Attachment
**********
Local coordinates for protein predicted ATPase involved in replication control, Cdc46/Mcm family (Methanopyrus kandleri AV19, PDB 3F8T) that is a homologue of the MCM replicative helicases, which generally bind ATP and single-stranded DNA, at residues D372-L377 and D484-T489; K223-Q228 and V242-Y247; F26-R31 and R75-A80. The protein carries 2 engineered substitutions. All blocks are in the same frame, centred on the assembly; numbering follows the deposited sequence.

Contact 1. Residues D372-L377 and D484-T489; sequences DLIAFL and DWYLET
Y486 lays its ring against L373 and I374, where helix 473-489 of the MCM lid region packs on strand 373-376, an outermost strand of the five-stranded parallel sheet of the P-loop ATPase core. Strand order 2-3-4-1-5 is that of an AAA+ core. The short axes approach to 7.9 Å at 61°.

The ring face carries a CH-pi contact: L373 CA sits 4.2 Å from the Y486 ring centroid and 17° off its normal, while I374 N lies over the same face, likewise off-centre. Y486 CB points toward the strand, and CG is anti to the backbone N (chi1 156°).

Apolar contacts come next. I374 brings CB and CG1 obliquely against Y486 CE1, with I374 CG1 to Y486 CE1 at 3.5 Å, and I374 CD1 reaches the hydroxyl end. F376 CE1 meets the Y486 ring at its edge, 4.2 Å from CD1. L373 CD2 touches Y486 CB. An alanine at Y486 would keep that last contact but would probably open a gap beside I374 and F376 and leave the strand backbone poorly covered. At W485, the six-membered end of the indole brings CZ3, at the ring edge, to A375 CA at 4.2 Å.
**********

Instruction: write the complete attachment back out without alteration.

Local coordinates for protein predicted ATPase involved in replication control, Cdc46/Mcm family (Methanopyrus kandleri AV19, PDB 3F8T) that is a homologue of the MCM replicative helicases, which generally bind ATP and single-stranded DNA, at residues D372-L377 and D484-T489; K223-Q228 and V242-Y247; F26-R31 and R75-A80. The protein carries 2 engineered substitutions. All blocks are in the same frame, centred on the assembly; numbering follows the deposited sequence.

Contact 1. Residues D372-L377 and D484-T489; sequences DLIAFL and DWYLET
Y486 lays its ring against L373 and I374, where helix 473-489 of the MCM lid region packs on strand 373-376, an outermost strand of the five-stranded parallel sheet of the P-loop ATPase core. Strand order 2-3-4-1-5 is that of an AAA+ core. The short axes approach to 7.9 Å at 61°.

The ring face carries a CH-pi contact: L373 CA sits 4.2 Å from the Y486 ring centroid and 17° off its normal, while I374 N lies over the same face, likewise off-centre. Y486 CB points toward the strand, and CG is anti to the backbone N (chi1 156°).

Apolar contacts come next. I374 brings CB and CG1 obliquely against Y486 CE1, with I374 CG1 to Y486 CE1 at 3.5 Å, and I374 CD1 reaches the hydroxyl end. F376 CE1 meets the Y486 ring at its edge, 4.2 Å from CD1. L373 CD2 touches Y486 CB. An alanine at Y486 would keep that last contact but would probably open a gap beside I374 and F376 and leave the strand backbone poorly covered. At W485, the six-membered end of the indole brings CZ3, at the ring edge, to A375 CA at 4.2 Å.